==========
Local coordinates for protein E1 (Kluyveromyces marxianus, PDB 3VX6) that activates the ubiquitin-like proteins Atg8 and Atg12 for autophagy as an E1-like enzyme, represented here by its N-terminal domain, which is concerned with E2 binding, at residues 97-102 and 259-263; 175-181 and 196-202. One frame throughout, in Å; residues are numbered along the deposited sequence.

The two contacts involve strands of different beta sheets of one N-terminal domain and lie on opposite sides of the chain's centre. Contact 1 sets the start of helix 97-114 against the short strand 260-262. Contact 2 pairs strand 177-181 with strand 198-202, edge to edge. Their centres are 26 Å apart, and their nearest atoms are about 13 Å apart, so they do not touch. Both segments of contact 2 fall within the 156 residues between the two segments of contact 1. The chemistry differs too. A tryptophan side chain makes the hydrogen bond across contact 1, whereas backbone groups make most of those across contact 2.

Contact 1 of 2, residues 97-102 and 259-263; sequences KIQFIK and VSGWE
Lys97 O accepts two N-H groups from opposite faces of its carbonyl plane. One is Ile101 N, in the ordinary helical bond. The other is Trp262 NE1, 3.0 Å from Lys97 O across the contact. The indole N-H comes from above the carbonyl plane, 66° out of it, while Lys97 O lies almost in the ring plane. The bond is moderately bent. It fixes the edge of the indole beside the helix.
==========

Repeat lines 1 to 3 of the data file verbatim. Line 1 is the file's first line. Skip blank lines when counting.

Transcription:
Local coordinates for protein E1 (Kluyveromyces marxianus, PDB 3VX6) that activates the ubiquitin-like proteins Atg8 and Atg12 for autophagy as an E1-like enzyme, represented here by its N-terminal domain, which is concerned with E2 binding, at residues 97-102 and 259-263; 175-181 and 196-202. One frame throughout, in Å; residues are numbered along the deposited sequence.

The two contacts involve strands of different beta sheets of one N-terminal domain and lie on opposite sides of the chain's centre. Contact 1 sets the start of helix 97-114 against the short strand 260-262. Contact 2 pairs strand 177-181 with strand 198-202, edge to edge. Their centres are 26 Å apart, and their nearest atoms are about 13 Å apart, so they do not touch. Both segments of contact 2 fall within the 156 residues between the two segments of contact 1. The chemistry differs too. A tryptophan side chain makes the hydrogen bond across contact 1, whereas backbone groups make most of those across contact 2.

Contact 1 of 2, residues 97-102 and 259-263; sequences KIQFIK and VSGWE